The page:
I recently spoke on the Power To Care panel at Stoicon X Women: Practical Paths to Flourishing 2021. Along with Brittany Polat and Jennifer Baker, we discussed how to be a good parent, how to teach kids about virtue, what to do when we fail, and much more.
If you missed it, the whole event is available on YouTube. My panel begins at 1:28:13
During the conference, I was asked to create a printable version of the virtues reward chart that I use for my 6 year old son at home. That will be forthcoming next month and available to download for free. Stay tuned!
There is also a free parenting toolkit available for download on the new website Stoic Care. The site is geared towards practical philosophy for parents, medical professionals, teachers and other caregivers.
On a personal note, we recently moved to a new house, so I have been very busy as of late. I look to get back into writing and creating videos in the coming months.
Image credit: pathstoflourishing.org
Freedom enables individuals to flourish in different ways, allows for growth of opportunities, and supports personal development by enabling individuals to exercise wise and well-informed self-direction.
My guest, economist Winton Bates, argues in a new book that Western freedom was more or less a happy accident of history. Loose it, and we may not get it back again.
We discuss the future of freedom, progress, personal growth, and a lot more in his new book, Freedom, Progress, and Human Flourishing.*
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*Affiliate link, I may earn a small commission.
Brendan Malone, of Left Foot Media, a father of 5, gives wonderful tips on how to teach and model virtue to our children at home. One way to do this is to create an intentional family culture based on our specific moral values, that will act as a counterweight to the negative aspects of the culture that we find ourselves in.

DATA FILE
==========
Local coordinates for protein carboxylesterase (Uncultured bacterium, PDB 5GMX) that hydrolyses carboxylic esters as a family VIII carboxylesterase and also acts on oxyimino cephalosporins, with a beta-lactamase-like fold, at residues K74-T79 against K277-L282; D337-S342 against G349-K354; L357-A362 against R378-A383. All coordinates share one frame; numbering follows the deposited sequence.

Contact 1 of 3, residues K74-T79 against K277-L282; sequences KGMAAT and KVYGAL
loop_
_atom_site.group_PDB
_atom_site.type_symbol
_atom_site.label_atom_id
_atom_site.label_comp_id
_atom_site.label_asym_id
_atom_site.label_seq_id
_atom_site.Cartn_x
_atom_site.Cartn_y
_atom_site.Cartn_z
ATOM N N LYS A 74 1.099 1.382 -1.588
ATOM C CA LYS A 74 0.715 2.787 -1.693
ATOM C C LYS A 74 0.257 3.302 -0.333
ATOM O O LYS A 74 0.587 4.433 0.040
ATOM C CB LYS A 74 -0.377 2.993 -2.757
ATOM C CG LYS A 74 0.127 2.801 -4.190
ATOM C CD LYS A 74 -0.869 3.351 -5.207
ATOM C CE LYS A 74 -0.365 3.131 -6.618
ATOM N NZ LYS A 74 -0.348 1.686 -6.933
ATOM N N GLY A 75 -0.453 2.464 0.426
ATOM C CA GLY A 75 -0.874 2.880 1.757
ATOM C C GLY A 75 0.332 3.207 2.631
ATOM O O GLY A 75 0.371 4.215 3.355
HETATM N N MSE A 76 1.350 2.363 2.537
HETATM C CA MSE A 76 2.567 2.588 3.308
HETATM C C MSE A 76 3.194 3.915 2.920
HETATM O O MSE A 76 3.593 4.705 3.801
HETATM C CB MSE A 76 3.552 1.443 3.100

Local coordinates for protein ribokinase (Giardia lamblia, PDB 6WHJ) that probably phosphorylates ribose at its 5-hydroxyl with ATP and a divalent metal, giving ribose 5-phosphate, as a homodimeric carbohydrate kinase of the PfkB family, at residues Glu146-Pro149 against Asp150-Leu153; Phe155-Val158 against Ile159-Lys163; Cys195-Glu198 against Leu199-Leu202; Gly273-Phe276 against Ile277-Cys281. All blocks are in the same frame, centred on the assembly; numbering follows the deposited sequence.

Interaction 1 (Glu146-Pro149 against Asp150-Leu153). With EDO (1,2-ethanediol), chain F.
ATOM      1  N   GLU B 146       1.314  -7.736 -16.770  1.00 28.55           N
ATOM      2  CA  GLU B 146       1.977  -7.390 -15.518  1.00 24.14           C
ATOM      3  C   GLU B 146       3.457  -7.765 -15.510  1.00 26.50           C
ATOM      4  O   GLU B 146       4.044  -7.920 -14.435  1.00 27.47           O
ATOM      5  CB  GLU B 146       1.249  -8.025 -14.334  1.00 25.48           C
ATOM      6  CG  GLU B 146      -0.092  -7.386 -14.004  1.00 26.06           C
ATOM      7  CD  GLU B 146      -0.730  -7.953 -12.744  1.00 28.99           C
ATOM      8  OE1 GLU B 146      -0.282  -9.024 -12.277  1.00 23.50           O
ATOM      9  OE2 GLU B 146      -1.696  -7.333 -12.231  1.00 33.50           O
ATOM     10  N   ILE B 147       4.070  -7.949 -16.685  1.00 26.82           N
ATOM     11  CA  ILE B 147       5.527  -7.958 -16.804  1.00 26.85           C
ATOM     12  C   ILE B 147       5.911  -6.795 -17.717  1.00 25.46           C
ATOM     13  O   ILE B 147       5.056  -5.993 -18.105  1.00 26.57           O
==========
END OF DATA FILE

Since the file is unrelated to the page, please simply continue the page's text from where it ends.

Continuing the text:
How do we teach our children virtue? This issue was being discussed in a similar context back as far as the Enlightenment by thinkers like Locke and Rousseau. Rousseau thought that a parent's primary role is to be a buffer between their child and culture, rather than simply being an agent of the dominant culture. Rousseau described the insular and affectionate family that educated its own children as “the best counterpoison for bad morals.”
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Really you ask? Is it possible to tell right from wrong and to easily figure out how best to treat other people in every situation? Yes it is, and I'm about to show you how.
It turns out that there are 3 important rules we can always use to do right by others: the Silver Rule, the Golden Rule and the Platinum Rule. These 3 rules are applicable regardless of our politics, religion or culture. These moral rules also have broad support across cultures and throughout history. Let's discuss the Silver, Golden, and Platinum Rules, and how they can easily be applied to tell right from wrong when it comes to our choices and actions.
I was recently interviewed by Brittany Polat about the core critical thinking skills necessary for independent thought on her website, Living In Agreement, and how Stoicism can help us to think more clearly about the world.
We discuss logic, being slow to form opinions, having standards of evidence, separating truth from falsehood, being able to accurately evaluate other people's arguments, being open-minded, not being afraid to be wrong, changing your mind in light of better information, thinking with a degree of detachment, (rather than from a dogmatic or emotionally driven mindset) and a knowledge of cognitive bias and group dynamics.
Is there any group in which you automatically agree with all the opinions of the group? Are you in any group which views the “opposing” groups as evil, stupid, or weak? If so, some examination of your beliefs is probably in order. I suggest several ways to dig deeper and to think more independently throughout the course of this interview.
Books and resources to learn more about critical thinking:
The Well-Trained Mind book I mention: https://amzn.to/3jLpAHq *affiliate link http://www.triviumeducation.com/study...
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Thank you for your interest in Common Sense Ethics! I'm Leah, a librarian, editor and freelance writer with a background in history and philosophy.